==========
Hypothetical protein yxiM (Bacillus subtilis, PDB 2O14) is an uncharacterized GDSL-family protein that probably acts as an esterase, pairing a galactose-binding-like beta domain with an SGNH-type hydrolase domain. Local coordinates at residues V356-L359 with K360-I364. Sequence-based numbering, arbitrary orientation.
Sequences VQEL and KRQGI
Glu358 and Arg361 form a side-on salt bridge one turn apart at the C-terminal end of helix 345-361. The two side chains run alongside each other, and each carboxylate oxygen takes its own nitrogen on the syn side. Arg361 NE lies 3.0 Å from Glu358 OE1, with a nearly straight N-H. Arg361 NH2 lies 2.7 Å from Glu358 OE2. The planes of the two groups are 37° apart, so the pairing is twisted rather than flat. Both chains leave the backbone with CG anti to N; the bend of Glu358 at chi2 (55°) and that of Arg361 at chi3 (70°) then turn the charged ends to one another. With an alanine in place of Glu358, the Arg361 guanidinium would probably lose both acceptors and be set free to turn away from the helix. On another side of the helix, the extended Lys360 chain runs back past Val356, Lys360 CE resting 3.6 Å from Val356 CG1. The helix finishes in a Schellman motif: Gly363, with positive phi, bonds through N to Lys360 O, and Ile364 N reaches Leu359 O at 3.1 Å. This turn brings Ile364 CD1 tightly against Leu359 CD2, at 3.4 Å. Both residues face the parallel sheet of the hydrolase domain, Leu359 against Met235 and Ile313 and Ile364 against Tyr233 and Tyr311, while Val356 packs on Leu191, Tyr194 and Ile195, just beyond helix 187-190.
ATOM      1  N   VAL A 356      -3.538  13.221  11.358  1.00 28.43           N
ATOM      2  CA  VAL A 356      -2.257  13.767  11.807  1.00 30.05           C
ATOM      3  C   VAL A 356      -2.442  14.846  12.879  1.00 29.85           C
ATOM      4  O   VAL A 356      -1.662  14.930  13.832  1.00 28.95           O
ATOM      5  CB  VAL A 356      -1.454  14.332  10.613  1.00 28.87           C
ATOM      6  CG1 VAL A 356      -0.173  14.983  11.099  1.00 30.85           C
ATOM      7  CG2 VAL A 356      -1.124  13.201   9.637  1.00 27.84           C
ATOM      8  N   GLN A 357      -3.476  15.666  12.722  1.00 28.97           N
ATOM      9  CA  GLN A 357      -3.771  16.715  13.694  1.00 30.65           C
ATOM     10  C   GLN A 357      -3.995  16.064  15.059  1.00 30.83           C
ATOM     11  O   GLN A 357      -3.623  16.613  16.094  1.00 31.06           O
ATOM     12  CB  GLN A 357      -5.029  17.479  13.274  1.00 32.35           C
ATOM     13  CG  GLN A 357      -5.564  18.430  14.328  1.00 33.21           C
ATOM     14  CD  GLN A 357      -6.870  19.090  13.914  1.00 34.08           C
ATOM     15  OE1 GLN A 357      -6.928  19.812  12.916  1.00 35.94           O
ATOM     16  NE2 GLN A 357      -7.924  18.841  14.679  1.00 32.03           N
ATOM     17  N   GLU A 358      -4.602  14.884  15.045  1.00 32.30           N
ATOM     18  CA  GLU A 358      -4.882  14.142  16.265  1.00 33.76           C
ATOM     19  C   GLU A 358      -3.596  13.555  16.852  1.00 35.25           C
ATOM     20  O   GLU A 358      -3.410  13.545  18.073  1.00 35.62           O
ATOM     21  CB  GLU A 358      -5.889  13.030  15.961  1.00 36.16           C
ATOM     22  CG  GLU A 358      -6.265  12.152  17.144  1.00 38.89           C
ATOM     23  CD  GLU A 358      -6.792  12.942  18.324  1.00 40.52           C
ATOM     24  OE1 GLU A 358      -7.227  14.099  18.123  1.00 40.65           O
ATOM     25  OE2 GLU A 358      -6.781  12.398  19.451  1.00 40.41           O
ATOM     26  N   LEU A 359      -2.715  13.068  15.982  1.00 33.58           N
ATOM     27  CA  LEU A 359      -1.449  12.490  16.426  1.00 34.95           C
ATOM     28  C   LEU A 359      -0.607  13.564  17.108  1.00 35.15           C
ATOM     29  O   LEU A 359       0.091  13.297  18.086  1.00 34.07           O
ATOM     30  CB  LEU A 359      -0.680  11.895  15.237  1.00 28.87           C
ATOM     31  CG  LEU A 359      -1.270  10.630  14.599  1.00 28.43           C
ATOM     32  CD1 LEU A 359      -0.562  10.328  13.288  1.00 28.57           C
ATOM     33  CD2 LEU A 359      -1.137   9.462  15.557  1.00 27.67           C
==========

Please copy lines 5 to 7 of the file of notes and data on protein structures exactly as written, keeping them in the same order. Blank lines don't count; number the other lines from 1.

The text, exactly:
ATOM      2  CA  VAL A 356      -2.257  13.767  11.807  1.00 30.05           C
ATOM      3  C   VAL A 356      -2.442  14.846  12.879  1.00 29.85           C
ATOM      4  O   VAL A 356      -1.662  14.930  13.832  1.00 28.95           O